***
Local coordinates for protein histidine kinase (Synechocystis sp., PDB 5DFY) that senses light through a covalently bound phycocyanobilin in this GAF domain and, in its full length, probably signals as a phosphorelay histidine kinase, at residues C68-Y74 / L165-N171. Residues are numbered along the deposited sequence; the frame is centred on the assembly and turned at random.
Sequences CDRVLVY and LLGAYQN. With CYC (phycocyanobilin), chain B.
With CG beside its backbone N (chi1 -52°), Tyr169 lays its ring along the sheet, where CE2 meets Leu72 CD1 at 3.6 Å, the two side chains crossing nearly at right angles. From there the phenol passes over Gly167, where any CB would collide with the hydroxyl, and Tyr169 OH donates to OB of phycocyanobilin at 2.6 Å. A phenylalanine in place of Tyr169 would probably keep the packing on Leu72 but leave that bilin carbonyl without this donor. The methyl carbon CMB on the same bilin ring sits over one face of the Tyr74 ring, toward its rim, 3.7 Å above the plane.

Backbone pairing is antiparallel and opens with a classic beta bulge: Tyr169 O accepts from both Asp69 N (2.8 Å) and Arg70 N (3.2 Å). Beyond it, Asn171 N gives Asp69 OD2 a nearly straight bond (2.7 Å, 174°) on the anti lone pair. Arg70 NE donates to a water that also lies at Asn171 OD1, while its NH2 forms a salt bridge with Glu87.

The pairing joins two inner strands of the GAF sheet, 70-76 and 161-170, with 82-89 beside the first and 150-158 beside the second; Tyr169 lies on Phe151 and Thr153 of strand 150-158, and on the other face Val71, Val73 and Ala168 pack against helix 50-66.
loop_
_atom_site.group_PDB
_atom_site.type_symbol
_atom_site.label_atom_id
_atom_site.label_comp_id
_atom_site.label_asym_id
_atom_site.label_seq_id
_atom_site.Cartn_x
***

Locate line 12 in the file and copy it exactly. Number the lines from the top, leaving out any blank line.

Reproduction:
_atom_site.label_seq_id